The American nodded, slowly. "You're right," he admitted. "It's good poetry. So who are these Hornby and Barlow guys?"
"Before my time, I'm afraid. Lancastrians, I presume - hence the red roses."
"An American interested in cricket," Downing said, shaking his head in pantomime disbelief as the little group broke up. "Got to be a first time for everything, I suppose. "
"Hey, don't knock it," Carrington advised him, cheerfully. "Some of us have hidden depths."
He wandered back towards his own small section of the room, to discover Pat Grant once more leaning nonchalantly against the empty upper bunk with an amused expression on his face.
"Some of us," he said, softly, "don't hide them well enough. 'I plan to keep it under control' was what you said."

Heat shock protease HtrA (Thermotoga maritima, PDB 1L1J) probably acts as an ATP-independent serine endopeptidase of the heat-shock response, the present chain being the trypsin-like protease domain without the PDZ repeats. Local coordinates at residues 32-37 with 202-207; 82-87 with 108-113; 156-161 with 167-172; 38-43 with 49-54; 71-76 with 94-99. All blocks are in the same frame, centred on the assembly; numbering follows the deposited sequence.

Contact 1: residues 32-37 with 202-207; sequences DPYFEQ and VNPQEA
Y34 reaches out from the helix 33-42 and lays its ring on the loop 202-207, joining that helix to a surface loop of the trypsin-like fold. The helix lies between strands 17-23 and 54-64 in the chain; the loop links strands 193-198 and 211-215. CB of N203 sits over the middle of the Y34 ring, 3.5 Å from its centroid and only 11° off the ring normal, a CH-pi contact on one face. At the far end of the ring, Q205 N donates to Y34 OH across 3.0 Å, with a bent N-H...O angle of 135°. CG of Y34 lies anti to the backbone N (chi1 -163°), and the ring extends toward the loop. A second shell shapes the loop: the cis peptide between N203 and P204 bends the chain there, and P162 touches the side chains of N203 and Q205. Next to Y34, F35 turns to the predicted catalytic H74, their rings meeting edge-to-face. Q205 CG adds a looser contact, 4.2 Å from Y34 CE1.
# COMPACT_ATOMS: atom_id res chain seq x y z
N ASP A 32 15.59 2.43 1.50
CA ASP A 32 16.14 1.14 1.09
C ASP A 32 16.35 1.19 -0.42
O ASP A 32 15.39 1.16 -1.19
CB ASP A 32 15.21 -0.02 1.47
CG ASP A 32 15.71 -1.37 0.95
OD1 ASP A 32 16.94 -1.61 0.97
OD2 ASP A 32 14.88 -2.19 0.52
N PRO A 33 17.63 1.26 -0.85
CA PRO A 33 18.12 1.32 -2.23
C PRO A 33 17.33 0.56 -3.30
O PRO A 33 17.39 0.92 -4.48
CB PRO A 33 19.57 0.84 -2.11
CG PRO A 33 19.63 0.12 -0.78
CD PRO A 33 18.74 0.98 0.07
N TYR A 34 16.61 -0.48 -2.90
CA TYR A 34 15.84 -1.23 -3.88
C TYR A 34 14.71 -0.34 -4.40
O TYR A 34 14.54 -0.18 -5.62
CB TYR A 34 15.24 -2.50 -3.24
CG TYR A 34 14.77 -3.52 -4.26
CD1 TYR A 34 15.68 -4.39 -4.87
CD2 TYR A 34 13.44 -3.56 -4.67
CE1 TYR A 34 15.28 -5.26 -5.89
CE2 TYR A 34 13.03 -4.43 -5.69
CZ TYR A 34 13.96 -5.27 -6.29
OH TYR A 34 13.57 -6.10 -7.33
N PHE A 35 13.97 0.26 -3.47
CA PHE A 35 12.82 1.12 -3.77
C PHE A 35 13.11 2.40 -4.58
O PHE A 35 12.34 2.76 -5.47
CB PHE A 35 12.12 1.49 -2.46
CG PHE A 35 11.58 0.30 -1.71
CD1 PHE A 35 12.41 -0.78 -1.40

"Yeah? So what?"
Grant chuckled, bending closer to keep his words private. "So stop looking at Dick the way Clark Gable looks at Vivien Leigh, that's all," he said, before straightening up and walking away.
Bemused, Carrington could only follow Grant's departure with his eyes, his mind seething and his feelings once again in turmoil.
"Close the door, Pat, will you?"
Colonel John Preston glanced across briefly at his visitor, then returned to pouring ersatz coffee into two tin mugs. A small spoonful of honey took the place of sugar, the former being easier to obtain in a wartime economy.
"Please sit down," the Senior British Officer invited, somewhat gruffly, thrusting a mug towards Grant as he obeyed. Their meetings were often awkward, characterised by indecision as to whether they were officers of different rank who should therefore preserve a certain formality or two friends who found themselves in a shared predicament. Preston usually side-stepped the problem by beginning quite formally, then allowing himself to relax a little. It was a technique that served to remind the officers under his command that he was always to be considered their superior, but that he was also human. This time, however, it seemed he intended to keep the formalities to a minimum.